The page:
• agitprop, noun. Propaganda; especially, political propaganda promulgated chiefly in literature, drama, music, or art (agitation-propaganda, borrowed from Russian Agitprop).
  • ambitus, noun. The action of seeking to obtain an office or position through underhanded means; esp. the use of bribery to gain electoral support.
  • chicken-pecked, adjective. Designating an adult (esp. a parent) who is ordered about by a child. Compare henpecked.
  • Christophany, noun. An appearance or manifestation of Christ, especially before the incarnation. Also: this appearance or manifestation as a phenomenon.
  • communis opinio, noun. Common opinion; prevailing doctrine, or generally accepted view, often in an academic field (from the Latin).
  • coram Deo (Latin phrase). In the presence of God; in Christian theology summarizes the idea of a Christian one’s life in the presence of, under the authority of, and to the glory of God (coram, before; in the presence of + Deo, God).
  • deleatur, verb (intransitive). ‘Let it be deleted’: used as an instruction to indicate that a word, sentence, etc., should be deleted from a page or text.
  • dictate, verb. To say or read (something) aloud for another person to transcribe or for a machine to record.
  • dictitate, verb. To speak or say repeatedly.
  • dulciloquy, noun. A sweet or pleasing manner of speaking; sweetness of speech. Also: an instance of this.
  • ethnobotany, noun. The traditional knowledge and customs of a people concerning plants; the scientific study or description of this.
  • garboil, noun. Confusion, turmoil; disturbance, tumult; discord, controversy; also: an instance or state of confusion, disturbance, discord, etc.
  • headwark, noun. Pain in the head; a headache.
  • henpecked, adjective. Browbeaten, bullied, or intimidated by one’s wife, girlfriend, etc. Compare chicken-pecked.
  • ovidian, adjective. Belonging to or characteristic of the Latin poet Ovid (Publius Ovidius Naso), born 43 b. c., died a. d 17; resembling the style of Ovid.
  • rooked, adjective. Deprived of money through fraudulent or underhand means; swindled, fleeced.
  • ruderal, adjective. Of a plant: growing on waste ground or among rubbish, esp. as a pioneer.
  • schlep, verb, (transitive). To haul, carry, drag.
  • woodhenge, noun. (The remains of) a prehistoric monument consisting of a circular or elliptical timber structure (usually interpreted as a circle of large free-standing timber posts), typically surviving only as one or more rings of postholes.

The doctrine of creation

“Understanding and believing the doctrine of creation in the book of Genesis is foundational in accepting, listen carefully, that the Holy Bible is to be taken seriously when it speaks to the real world.”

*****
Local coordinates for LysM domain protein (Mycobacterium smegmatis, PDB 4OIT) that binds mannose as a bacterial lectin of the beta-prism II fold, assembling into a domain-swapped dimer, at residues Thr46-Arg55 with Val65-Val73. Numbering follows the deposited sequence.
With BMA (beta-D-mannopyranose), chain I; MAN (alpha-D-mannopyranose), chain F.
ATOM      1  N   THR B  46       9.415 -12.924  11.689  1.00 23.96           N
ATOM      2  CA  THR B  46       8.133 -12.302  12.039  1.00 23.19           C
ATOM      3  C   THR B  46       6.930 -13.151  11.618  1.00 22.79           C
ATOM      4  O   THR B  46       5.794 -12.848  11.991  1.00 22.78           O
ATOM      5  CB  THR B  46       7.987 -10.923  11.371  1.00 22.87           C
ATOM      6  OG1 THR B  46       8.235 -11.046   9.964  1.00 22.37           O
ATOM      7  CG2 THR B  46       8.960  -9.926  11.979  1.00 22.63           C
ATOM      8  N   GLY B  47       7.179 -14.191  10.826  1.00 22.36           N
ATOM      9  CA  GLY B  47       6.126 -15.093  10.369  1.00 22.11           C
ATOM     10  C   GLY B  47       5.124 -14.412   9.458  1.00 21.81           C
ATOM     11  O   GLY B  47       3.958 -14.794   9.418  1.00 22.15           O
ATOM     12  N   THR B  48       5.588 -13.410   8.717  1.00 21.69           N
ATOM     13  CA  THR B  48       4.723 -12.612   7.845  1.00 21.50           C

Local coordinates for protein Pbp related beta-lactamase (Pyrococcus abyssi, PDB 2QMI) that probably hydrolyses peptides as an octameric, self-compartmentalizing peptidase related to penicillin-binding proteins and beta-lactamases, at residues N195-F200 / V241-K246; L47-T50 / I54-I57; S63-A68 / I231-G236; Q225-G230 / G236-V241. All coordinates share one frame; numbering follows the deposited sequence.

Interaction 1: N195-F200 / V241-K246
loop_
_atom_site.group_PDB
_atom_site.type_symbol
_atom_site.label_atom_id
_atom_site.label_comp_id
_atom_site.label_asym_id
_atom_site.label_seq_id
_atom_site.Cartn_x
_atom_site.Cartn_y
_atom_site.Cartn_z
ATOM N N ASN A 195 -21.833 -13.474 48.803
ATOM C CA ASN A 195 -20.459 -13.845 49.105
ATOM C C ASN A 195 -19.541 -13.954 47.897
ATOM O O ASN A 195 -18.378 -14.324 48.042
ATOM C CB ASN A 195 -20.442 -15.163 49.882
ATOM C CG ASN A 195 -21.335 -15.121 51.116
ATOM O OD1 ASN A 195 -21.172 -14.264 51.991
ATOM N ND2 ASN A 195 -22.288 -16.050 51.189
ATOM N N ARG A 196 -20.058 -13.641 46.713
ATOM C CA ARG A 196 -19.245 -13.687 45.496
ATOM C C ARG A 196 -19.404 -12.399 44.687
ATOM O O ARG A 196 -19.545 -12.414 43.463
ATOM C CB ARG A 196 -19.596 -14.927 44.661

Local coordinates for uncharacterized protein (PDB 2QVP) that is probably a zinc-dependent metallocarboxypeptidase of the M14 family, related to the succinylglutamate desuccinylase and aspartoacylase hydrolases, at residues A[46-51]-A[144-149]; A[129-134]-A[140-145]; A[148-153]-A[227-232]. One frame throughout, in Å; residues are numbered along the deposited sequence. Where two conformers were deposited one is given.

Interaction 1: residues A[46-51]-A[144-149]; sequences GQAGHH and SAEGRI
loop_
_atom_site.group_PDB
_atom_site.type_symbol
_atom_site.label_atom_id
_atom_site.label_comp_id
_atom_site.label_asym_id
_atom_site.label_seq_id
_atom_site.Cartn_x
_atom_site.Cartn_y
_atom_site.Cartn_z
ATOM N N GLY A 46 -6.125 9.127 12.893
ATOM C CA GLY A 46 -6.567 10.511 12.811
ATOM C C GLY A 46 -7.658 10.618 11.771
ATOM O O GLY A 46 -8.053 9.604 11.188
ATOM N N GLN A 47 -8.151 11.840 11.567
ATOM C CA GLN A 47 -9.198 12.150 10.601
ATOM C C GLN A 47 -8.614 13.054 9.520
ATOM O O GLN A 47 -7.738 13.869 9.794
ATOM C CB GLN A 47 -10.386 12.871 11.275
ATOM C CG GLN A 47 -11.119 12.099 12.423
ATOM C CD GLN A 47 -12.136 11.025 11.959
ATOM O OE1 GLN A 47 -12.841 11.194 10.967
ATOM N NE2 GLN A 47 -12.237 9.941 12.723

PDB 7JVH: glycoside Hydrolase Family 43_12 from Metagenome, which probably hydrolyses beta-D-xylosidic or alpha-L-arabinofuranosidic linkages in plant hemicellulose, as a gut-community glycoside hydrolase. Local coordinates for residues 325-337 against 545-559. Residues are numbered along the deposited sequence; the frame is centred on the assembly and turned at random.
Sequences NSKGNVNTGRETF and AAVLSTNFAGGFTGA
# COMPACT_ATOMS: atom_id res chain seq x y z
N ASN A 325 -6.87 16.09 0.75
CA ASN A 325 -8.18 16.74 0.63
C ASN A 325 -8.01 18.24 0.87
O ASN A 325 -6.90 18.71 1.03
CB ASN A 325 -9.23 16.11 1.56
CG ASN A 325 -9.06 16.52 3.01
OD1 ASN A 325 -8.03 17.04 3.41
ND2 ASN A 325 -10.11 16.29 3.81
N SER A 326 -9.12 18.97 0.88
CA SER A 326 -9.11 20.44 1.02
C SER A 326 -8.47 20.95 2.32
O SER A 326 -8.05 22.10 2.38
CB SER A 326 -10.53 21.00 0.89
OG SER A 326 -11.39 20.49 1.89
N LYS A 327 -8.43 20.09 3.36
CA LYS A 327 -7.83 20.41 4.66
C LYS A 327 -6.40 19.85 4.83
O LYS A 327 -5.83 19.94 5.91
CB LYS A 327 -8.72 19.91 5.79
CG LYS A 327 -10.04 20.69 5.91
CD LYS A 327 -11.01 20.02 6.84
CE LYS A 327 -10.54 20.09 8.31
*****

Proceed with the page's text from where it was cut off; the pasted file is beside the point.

John MacArthur
“It is not accurate to say that the days are God’s days. God ad intra does not have days. Creation is an act proceeding outwardly from God…. Appealing to the eternal Sabbath is also of no avail. Although God’s Sabbath is certainly endless, that cannot be said of the first Sabbath…. The use of the term ‘day’ in Genesis 2:4 is figurative, but in Genesis 1 figurative language is not used. What one must show is another place in Scripture where a first, a second, a third day, etc., are just as sharply separated and and nevertheless describe periods of time. The ‘day of the Lord’ of the prophets refers to a specific day—that is, a day on which the Lord appears for judgment, even though His judgment may last longer than one day.” 
Geerhardus Vos


Sunday, October 25, 2020

My Home Above

The following text is probably found only in Cooper Revision of The Sacred Harp. John Wesley Miller (1862–1931), a singer, composer, and music teacher, wrote both text and tune around 1913, and it was included in The Sacred Harp, Eighth Edition. He was a member of the revision committees of the 1907 and 1909 editions of the Cooper Sacred Harp Book.

The song’s title is My Home Above, and it is found on page 524 of The Sacred Harp, Revised Cooper Edition, 2012. The hymn itself is Long Meter (8,8,8,8), and in the particular style of the song, adds a chorus that is 8s. with 6 lines. When the song was written it was dedicated to fellow singer M. J. Harmon of Tyler, Texas.[i]

The hymn reminds us that this world is not our permanent home, but a place of tenting. Christians do not expect to find rest in this world, but in that home above the skies, where there are no aches, or sobs, or sighs. The blessing of the temporary rest and transitory home is to spend our days for Christ.